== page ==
China has set up at least 54 overseas police stations in 30 countries, including in the United States (New York), Canada, Spain, Italy, France, the Netherlands, the United Kingdom, Hungary, Portugal, the Czech Republic, Brazil, Argentina and Nigeria, according to a recent report from Safeguard Defenders, a human rights NGO. Most of these police stations are located in Europe, with nine such police stations in major Spanish cities, four in Italy, and three in Paris, among others.
According to Peter Dahlin, director of Safeguard Defenders, those are just the tip of the iceberg:
The police stations are part of China’s campaign to “persuade” Chinese citizens suspected of criminal acts – particularly telecommunications fraud, but also political “crimes” such as political dissent – to return to China to face criminal prosecution. China not only threatens the Chinese citizens themselves but also members of their families who have stayed behind in China. Such threats have been continuing for years, as FBI Director Christopher Wray pointed out in 2020, when he mentioned a case from the US in which a Chinese government “emissary” visited a target in the US and told him that he could choose between returning to China or committing suicide.
On August 17, China’s Ministry of Public Security stated:
“Official guidelines explicitly outline the different tools made available to ‘persuade’ the targets to voluntarily return to China to face charges,” Safeguard Defenders wrote.
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China’s overseas police stations purport merely to have administrative or consular functions, but function as means of threatening Chinese abroad to return to China, thereby skipping the necessary legal requirements under international law. According to Safeguard Defenders:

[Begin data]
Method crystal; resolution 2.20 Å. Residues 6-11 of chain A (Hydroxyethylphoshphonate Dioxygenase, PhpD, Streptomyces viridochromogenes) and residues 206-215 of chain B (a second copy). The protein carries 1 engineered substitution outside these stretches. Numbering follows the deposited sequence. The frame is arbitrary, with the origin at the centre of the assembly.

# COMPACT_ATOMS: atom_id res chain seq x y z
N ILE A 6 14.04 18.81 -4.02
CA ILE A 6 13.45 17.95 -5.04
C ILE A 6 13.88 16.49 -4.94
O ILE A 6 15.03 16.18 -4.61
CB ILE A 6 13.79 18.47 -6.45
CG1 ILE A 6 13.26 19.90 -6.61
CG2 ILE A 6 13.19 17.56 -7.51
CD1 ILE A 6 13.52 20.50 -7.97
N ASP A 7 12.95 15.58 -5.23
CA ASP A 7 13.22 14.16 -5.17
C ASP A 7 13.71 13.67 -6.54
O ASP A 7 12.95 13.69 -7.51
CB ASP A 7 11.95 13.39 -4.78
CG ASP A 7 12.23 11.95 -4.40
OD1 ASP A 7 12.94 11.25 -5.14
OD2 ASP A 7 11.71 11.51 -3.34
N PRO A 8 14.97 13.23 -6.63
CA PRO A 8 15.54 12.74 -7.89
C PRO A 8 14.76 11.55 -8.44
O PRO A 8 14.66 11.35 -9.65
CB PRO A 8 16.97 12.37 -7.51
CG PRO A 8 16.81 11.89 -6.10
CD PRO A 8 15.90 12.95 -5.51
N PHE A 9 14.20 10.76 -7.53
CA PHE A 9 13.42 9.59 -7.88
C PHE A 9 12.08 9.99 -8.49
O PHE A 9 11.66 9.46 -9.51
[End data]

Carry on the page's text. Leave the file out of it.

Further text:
The police stations are obviously also used to target Chinese abroad who disagree with the regime.
“One of the aims of these campaigns, obviously, as it is to crack down on dissent, is to silence people,” Laura Harth, a campaign director with Safeguard Defenders said. “So people are afraid. People that are being targeted, that have family members back in China, are afraid to speak out.”
Crucially, the police stations operate without the consent and knowledge of the host countries, such as in the Netherlands, where one of the police stations operates out of a plain ground-floor apartment in Rotterdam belonging to a small Chinese handyman business. Several countries, such as Canada, the Netherlands, the UK, Portugal and Spain, are now investigating the matter and some have already demanded the closure of the Chinese overseas police stations on their soil.
“[We] have asked the Chinese ambassador for full clarification on the so-called police service stations carrying out tasks in the Netherlands on behalf of the Chinese government,” Dutch Foreign Minister Wopke Hoekstra wrote on Twitter.
In the US, FBI director Christopher Wray said that the FBI was investigating the matter.
Wray added that the FBI was “looking into the legal parameters,” and stated that the FBI has opened charges related to Chinese government harassment, stalking, monitoring and blackmailing Chinese in the US who were critical of China’s President Xi Jinping.
Beijing, not surprisingly, has denied all wrongdoing. “The organizations you mentioned are not police stations or police service centers,” Chinese foreign ministry spokesman Zhao Lijian Zhao insisted.
Nevertheless, the Spanish newspaper El Correo quoted an unnamed official from the Chinese Foreign Ministry in Shanghai, who reportedly acknowledged that the police stations abroad are part of how China operates:
Safeguard Defenders has appealed to countries to take swift action against the Chinese police stations.
Judith Bergman, a columnist, lawyer and political analyst, is a Distinguished Senior Fellow at Gatestone Institute. This article was originally published on the Gatestone Institute.